Courtesy of U.S. Ski Team
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December 1, 2008 — Heading into last year’s Aspen Winternational World Cup ski races, Vail’s Lindsey Vonn was coming off a downhill win in Canada and was expected to dominate that speed event in the only women’s races in the United States each season.
At last weekend’s races there is no downhill, just the two technical events of slalom and giant slalom, but expectations might have been even higher for the winningest American speed skier of all-time.
That’s because Vonn, who en route to winning the overall World Cup title last season captured her 10th career downhill victory – passing Picabo Street and Daron Rahlves on the all-time U.S. list – was coming off a shocking win in the slalom opener in Levi, Finland, Nov. 15.
“There’s no way I could have predicted my first win [of the season] would be a slalom,” Vonn said of Finland, which gave her 14 career World Cup victories, just four shy of Tamara McKinney’s American women’s mark of 18 wins. “It feels pretty good to go back to my roots and know that I can ski well again in slalom.”
On Saturday and Sunday, Vonn bounced back from a bruised left knee she suffered in training at Copper Mountain a little over a week earlier and turned in two fourth-place finishes in the GS and slalom at Aspen – the best results for any of the American racers.
“I'm really psyched about it,” Vonn said of her excellent Aspen adventure. “It was a solid weekend. I was just off the podium on both days, but considering I was on crutches just a few days ago, it's a good weekend.”
Vonn’s tech roots trace back to Buck Hill, Minn., a “mountain” with a whopping 300-vertical-foot drop, where concentrating on tight turns and technical expertise was really the only option. Growing up training in the legendary Erich Sailer's ski camps, Vonn (formerly Kildow) didn’t develop her penchant for speed until her family moved to Vail in the 1990s.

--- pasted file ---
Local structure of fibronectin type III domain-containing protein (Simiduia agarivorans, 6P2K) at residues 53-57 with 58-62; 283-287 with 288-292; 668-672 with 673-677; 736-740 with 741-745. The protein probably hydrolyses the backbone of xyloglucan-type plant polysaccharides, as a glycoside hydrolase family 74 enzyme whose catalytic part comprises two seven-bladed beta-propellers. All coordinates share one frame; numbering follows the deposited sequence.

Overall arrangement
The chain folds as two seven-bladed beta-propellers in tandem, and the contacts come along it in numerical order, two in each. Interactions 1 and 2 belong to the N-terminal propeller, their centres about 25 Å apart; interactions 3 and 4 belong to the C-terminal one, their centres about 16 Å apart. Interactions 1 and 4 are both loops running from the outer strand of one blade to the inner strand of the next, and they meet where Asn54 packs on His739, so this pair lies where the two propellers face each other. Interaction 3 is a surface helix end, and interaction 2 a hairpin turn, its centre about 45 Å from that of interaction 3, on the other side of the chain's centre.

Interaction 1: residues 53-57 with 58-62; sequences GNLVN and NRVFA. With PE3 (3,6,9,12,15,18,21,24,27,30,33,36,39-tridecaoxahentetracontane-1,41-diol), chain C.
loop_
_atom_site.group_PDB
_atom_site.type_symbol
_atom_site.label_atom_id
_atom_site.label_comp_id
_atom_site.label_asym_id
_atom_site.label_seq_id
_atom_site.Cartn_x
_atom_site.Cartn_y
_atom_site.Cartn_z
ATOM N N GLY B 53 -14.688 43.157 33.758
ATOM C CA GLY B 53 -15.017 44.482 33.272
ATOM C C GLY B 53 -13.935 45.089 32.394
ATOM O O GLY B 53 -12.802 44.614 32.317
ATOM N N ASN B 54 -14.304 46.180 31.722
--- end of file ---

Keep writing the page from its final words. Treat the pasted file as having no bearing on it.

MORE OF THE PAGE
In becoming a dominant force in the speed events of downhill and super giant slalom (super-G), Vonn, 24, has won four straight downhills at Lake Louise, Canada, a glider’s mountain that doesn’t put a premium on technical turns. The circuit heads there this coming weekend.
“If you were to ask me when Vonn would get her first win of the year, everyone would say Lake Louise, but she totally deserved this,” head slalom coach Trevor Wagner said of Vonn’s surprise victory in Finland. “Halfway down she shot way out and was completely off the gate, but then threw it into another gear and hammered all the way to the finish.”
Last season in Aspen, coming off a downhill win at Lake Louise and utter domination of both training runs in downhill, Vonn had been all but handed the downhill win. Instead, she wound up fourth, .05 seconds off the podium (top three) and only half a second from the win, which was claimed by Canada’s Britt Janyk. Vonn was 27th in the slalom at Aspen last year.
Vail’s Sarah Schleper, another Ski Club Vail product who attended Sailer’s Buck Hill camps, has been a tech specialist her whole career. Her only World Cup win came in slalom, but she isn’t surprised by Vonn’s ability to switch from speed to tech and get a win. Schleper attributes it to Vonn’s newfound mental toughness after getting married to former racer Thomas Vonn before last season.
“[Vonn] struggled a lot mentally in the past,” said Schleper, who points to Vonn’s mistake and incredible recovery in Finland. “Something like what happened in Levi in the second run -- although she did make a mistake -- something more drastic might have happened and it might have knocked her out of the run [in the past]. She seems a lot more calm-headed and confident, and she works so hard.”